That exchange was captured on body cam video released last month by the New York State Police. Mote and three other reservists would eventually drive Card to an Army hospital, accompanied by state police. Card would spend the next two weeks in a private psychiatric hospital before returning to Maine in early-August.

Six weeks later, another reservist told Mote that Card's paranoia was getting worse and that he feared his friend would commit a mass shooting or attack their Saco unit. Mote passed those concerns along to Sagadahoc County sheriffs and asked deputies to conduct a welfare check on Card for the Army.

Mote testified that he believed that Maine's so-called "yellow flag" law could have been used on Card at that time. The law creates a process for police to temporarily confiscate firearms from individuals deemed to pose a threat to themselves or others. Sagadahoc deputies tried over several days to contact Card but either wasn't home or didn't answer his door. The deputies have also previously testified that they were unable to use the yellow flag law because they never made face-to-face contact with Card.

But upon more questioning from Paula Silsby, former U.S. Attorney and commission member, Mote said he never contacted Army programs available for reservists struggling with mental health issues.

"So when you passed it off to Sagadahoc County Sheriff's Office, you felt that you had handled the situation?" Silsby asked.

"Yes, ma'am," he replied.

At one point Mote was asked about his reaction when he learned that Card had committed the mass shooting that he and other reservists had feared.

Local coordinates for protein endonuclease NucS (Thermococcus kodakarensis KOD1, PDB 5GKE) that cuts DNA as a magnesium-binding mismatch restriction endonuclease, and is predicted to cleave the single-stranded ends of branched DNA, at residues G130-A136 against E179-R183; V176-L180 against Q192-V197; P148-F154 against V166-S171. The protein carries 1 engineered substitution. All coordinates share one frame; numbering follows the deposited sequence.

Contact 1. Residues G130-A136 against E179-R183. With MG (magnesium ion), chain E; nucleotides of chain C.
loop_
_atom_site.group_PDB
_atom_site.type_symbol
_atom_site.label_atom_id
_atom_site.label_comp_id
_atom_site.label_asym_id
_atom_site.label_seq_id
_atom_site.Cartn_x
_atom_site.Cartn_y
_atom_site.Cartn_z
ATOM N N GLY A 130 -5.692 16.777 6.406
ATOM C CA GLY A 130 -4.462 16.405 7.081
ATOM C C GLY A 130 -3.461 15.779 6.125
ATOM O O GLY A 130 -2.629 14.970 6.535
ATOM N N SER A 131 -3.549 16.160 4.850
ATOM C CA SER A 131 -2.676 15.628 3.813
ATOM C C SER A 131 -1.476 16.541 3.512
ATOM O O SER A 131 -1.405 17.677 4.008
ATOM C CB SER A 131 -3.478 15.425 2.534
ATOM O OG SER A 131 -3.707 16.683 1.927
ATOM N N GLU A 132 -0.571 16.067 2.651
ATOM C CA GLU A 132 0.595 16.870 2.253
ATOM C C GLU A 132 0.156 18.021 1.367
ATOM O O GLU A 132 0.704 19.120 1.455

"It broke my heart," he said while fighting back his emotions. "We gave him options, we took him to a hospital. Nobody else did that."

Army Reserve First Sgt. Kelvin Mote reacts while talking about the moment her heard about the mass shooting in Lewiston, Maine, during a hearing of the independent commission investigating the law enforcement's response, Thursday, March 7, 2024, in Augusta, Maine. (AP Photo/Robert F. Bukaty)
Robert F. Bukaty
/
AP
Army Reserve First Sgt. Kelvin Mote reacts while talking about the moment her heard about the mass shooting in Lewiston, Maine, during a hearing of the independent commission investigating the law enforcement's response, Thursday, March 7, 2024, in Augusta, Maine.

Reserve unit commander Capt. Jeremy Reamer, a police officer in Nashua, N.H., was also grilled extensively about his efforts to follow-up with the Sagadahoc County Sheriff's Office.

Noyes also served with Card in the Army Reserves and he was part of the team that escorted him to that psychiatric evaluation in New York a few months before the shootings.

He also assisted in the manhunt for Card on Oct. 25.

Noyes told the commission that he attempted to brief a Maine State Police detective about Card the night of the shooting, but that he was only given a couple of minutes to do so.

He also criticized state police's management of the manhunt, which he described as chaotic and marked by poor communication.